They wanted me to be strong. But not stronger than them.

All of my life I’ve been told to speak up, be heard, be strong, be independent, think for myself, be my own person.

But what they really meant was spoken in a smaller, underlying voice. A voice that I wasn’t meant to hear as much as I was meant to feel.

They said these things loudly and proudly, but what they really meant was:

Speak up as long as you want what we want. And if you don’t, then don’t speak.

Be heard. But only when it’s convenient to us, your elders. Your superiors.

Be strong. But not so strong that you overpower us. That you become more than us.

Be independent. But only in certain matters. You must still rely on us for your sense of self. We will define that for you.

Think for yourself. Here, I will tell you what to think about. I will tell you when you are thinking outside this box, and you will stop.

Be your own person. As long as you know that you still belong to me. To us. To these people who know you but don’t know anything about you.

Well, today we stand at the precipice of a fearsome new world, and I refuse to keep these voices in my head any longer. I am not a girl who can be molded and shaped into the perfect little entity that will accept your toxic orders whispered in that voice that isn’t a voice. I am a living, breathing woman, and I belong to no one but myself.

I was raised in a strange time where our mothers were a mixture of women who thought our place was still the kitchen, and those that knew that we deserved to fly from the cages of our past. I was raised first by a woman who pounded into me that a man should take care of me, and then a woman who forced me to see that I could make my own money.

But this world, filled with both weak and strong people, still subconsciously ingrained in me that my thoughts were not mine but theirs. It still tried to make me align to its wishes and dreams. And when I didn’t, it made me feel guilt, shame, and remorse for wanting something different than them.

Later, my people were shocked when I found a man who did the same. They were surprised that he had fooled them as deeply as he fooled me. Because they could not see their own manipulations, they were blind to his.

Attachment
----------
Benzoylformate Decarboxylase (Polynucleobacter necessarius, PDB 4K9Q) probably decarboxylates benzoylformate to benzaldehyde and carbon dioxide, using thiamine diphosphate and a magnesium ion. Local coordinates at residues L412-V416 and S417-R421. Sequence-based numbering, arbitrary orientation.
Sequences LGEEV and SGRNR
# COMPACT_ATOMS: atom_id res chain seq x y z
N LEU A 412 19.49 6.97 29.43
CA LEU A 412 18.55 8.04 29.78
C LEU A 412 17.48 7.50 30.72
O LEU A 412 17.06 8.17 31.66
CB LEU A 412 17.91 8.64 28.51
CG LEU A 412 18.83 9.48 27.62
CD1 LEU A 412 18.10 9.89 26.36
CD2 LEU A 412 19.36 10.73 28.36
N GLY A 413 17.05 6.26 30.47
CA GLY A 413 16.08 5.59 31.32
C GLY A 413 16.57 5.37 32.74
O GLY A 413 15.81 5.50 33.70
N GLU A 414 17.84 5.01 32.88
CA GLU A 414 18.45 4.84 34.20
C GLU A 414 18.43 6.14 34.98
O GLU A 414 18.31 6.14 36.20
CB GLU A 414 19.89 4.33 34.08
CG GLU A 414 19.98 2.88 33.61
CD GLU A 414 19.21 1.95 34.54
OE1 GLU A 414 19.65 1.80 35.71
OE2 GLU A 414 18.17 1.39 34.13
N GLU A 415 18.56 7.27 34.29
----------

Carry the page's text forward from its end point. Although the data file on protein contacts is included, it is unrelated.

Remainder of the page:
Years after my escape from him, I recognize the difference even as I realize that my people still have those manipulations in place. He knew what he was doing. They do not.

But these people in my life are not intentionally affecting my personality and drive. They are products of the world around them. They were formed in the image of those that raised them. And I am of a generation that questions and researches and denies anything we do not discover for ourselves.

They did not raise me to be this woman. They do not know what to do with me. They love me. But they also do not understand me. Nor do they want to.

They see me as toxic. (That is an actual word used to describe my opinions.) Ungrateful. They don’t see that I was built to fight. I was born into a world where I knew that things were wrong, but I was not given the tools to fight for what was right. I was told to sit quietly when men spoke, to listen respectfully when my elders questioned my skill because of my gender. I was told that I could be a teacher, or a writer, but never an engineer. “Teach engineers,” they said.

Be anything, as long as it fits what we picture for you. Wear more dresses. Don’t swear. Buy more make up. Don’t wear your hair in a ponytail so often. Stand up straight. Blend in. Don’t make waves. Don’t speak until you’re spoken to. Obey. Obey us. Don’t challenge us.

Well, I am here to tell you that today, this day. This moment. Whenever and wherever you are reading this. I am done living for them. I am living for me.

And if they want to know me, they can introduce themselves. Just like everyone else.